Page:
IDEATE, iterate, pivot, agile—once considered buzzwords heard only at the local startup incubator, these concepts are now ubiquitous across global businesses. To create and maintain an edge in today’s complex, demanding marketplace, companies often need adaptive models that can enable them to keep up with the speed of culture, conversation and digitisation. The dynamic social, economic and cultural environment also necessitates agile decision-making—particularly in marketing, where increasingly discriminating buyers are adopting, consuming and disposing of brands more frequently and casually.
Many leading brands are separating themselves from the pack by being more purposeful and hyper-focussed than ever on the human experience, necessitating a different way of working for their marketing teams. Other brands should follow suit—moving from reactive to proactive engagement in order to address the wants and whims of customers—or potentially be left out of the race. For this, they should restructure their marketing functions, leverage the power of real-time data accessed through digital platforms and quickly gain insights to design more personalised, human experiences in an agile manner (see sidebar, “What is agile marketing?” for more).
Agility is both a framework and a mindset. It encourages organisations to embrace immediate and novel ways of thinking while helping them restructure in a way that allows their brand to join conversations and moments organically. Here are two examples showcasing how businesses are becoming more agile:
Agility draws on the key principles of “agile”3 software development. It is a framework that can enable organisations to move closer to customers by helping them embrace adaptive thinking and structure cross-functional teams to increase their speed, quality, flexibility and effectiveness in reacting to moments in the market. It also can help companies capitalise on emerging technologies such as artificial intelligence (AI) to predict and generate meaningful engagements with customers in nearly real time.
Agility pushes marketing to move beyond mere content creation by offering an organisational model for businesses to quickly design, create and launch marketing campaigns. An agile model can allow companies to validate hypotheses and pivot based on customer interactions and timely insights. Further, agility facilitates learning and assessing the impact of marketing on connections with customers to capture return on investment.
TD Bank and JetBlue are just two examples of companies realising the need for new approaches to better engage with customers. Across the marketing landscape, our analysis illustrates how many global brands are embedding agile across their organisations in diverse ways. In the agility trend, we delve into common organisational approaches that demonstrate agility in action and discuss the transformation that may be required in marketing departments to implement these approaches.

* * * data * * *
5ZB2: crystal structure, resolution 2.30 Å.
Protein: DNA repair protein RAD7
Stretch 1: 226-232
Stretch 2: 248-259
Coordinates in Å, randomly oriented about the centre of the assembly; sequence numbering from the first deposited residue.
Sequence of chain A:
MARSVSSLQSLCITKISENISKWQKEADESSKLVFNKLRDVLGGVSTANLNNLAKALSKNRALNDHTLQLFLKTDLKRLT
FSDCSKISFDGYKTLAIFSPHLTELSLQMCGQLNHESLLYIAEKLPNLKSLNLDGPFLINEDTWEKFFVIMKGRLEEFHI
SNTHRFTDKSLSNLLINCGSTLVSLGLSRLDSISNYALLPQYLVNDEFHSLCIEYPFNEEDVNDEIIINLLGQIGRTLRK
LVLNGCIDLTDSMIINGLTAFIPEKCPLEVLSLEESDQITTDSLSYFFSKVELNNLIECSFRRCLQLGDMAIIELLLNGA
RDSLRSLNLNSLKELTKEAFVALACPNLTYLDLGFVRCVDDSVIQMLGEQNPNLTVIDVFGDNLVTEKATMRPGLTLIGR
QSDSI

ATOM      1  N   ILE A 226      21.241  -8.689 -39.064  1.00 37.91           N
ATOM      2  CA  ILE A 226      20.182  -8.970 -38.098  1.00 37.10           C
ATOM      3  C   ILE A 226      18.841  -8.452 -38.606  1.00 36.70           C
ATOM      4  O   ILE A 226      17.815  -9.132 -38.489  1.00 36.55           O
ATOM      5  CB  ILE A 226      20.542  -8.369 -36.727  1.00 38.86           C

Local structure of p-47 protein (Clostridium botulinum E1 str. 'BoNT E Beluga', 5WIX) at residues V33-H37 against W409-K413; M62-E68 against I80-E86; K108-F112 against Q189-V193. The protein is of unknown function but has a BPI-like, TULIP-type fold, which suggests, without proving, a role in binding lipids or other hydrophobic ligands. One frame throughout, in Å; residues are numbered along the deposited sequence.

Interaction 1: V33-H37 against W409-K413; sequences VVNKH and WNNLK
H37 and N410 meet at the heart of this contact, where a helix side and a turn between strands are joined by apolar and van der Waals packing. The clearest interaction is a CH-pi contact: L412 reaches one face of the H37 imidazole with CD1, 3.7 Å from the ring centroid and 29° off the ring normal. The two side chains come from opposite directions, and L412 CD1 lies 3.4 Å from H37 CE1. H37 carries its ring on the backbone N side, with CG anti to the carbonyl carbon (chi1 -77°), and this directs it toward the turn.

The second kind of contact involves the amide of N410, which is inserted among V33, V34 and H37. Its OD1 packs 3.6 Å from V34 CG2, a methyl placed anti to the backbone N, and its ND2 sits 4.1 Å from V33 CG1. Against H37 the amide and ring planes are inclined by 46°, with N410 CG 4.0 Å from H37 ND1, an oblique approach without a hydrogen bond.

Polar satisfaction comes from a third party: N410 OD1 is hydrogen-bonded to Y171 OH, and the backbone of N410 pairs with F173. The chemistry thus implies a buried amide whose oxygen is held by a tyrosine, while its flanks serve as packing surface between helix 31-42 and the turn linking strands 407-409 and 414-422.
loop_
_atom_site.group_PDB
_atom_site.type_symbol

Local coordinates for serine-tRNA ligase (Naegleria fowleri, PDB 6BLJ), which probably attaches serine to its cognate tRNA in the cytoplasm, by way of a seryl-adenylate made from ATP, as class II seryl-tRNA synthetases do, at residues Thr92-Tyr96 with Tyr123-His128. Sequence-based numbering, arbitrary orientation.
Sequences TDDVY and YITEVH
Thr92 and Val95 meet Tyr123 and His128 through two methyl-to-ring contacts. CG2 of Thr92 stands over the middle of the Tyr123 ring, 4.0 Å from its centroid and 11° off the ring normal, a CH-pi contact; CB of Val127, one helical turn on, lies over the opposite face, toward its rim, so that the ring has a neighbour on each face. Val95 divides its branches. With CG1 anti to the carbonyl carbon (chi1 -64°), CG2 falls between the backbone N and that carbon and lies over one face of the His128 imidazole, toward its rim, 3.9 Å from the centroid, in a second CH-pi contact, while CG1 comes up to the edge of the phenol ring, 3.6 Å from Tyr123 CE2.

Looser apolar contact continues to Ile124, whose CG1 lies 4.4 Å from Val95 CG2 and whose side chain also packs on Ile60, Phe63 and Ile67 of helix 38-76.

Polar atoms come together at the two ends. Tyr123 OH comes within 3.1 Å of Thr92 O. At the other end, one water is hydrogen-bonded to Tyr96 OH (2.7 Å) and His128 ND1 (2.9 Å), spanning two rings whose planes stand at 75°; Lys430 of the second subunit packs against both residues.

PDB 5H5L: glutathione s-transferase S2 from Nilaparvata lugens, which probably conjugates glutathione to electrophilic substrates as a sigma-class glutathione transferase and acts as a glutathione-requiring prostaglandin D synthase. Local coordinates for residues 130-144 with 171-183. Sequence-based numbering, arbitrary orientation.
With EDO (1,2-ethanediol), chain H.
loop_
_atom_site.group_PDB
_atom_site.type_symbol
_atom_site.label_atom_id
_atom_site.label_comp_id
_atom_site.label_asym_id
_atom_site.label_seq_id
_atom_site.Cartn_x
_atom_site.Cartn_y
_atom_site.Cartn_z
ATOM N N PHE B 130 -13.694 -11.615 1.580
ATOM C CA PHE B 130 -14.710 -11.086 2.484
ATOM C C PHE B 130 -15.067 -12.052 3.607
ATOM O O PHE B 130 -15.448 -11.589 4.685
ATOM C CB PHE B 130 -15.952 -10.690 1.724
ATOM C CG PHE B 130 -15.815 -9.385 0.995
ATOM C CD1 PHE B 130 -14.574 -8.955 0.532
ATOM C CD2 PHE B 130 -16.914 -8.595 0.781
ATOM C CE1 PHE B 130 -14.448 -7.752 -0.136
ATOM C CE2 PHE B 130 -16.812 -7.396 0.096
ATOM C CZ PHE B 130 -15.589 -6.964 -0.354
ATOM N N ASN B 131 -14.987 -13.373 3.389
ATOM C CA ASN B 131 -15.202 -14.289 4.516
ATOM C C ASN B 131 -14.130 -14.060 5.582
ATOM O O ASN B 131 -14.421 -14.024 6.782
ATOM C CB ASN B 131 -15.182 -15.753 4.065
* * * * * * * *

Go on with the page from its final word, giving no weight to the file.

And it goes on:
Being agile typically requires marketers to shift from conventional approaches of generating marketing content to new, tech-enabled, moment-centric ones. Traditional marketing strategies were built around single campaigns, where static advertisements were developed in stages, turned on and then turned off when the campaign ended. Brands latching on to agile should recognise the need to adapt both the framework and mindset across the organisation. They should also build internal capabilities and cross-functional teams that speed up their reaction time to capitalise on societal moments, while leveraging predictive technologies to gain a share of culture and conversation rather than just a share of voice or brand impression. Our trends research surfaced two specific agile strategies organisations are adopting:
As these examples demonstrate, the accelerating velocity of technology can create opportunities for brands to continuously evolve their messaging and human experience based on near real-time customer insights.
To put agile to work, many marketers are diffusing the time-boxed, iterative approach across their organisations in three ways. First, they’re recognising the need to be cross-functional and embracing a newsroom approach—breaking operational barriers and silos by bringing people closer together to produce content in the moment. Second, marketing teams are delivering content in a more agile manner by embracing new ways of working. These include daily standups, scrums, and piloting and testing methods that can enable teams to work in shorter sprints and move away from annual and quarterly content calendars. Finally, new emerging technologies, led by AI and analytics, are supporting organisations in predicting culture and the direction in which the conversation is moving.
The following examples show how some marketing departments are making agile work for their brands and how you can too:
Marketing leaders and departments can lead the agile charge for the entire organisation and in the process, transform their companies into customer-centric operations. By embracing agile across structures, teams and processes, and mindsets, brands are better suited to act and capitalise on moments to create deeper engagement with customers.
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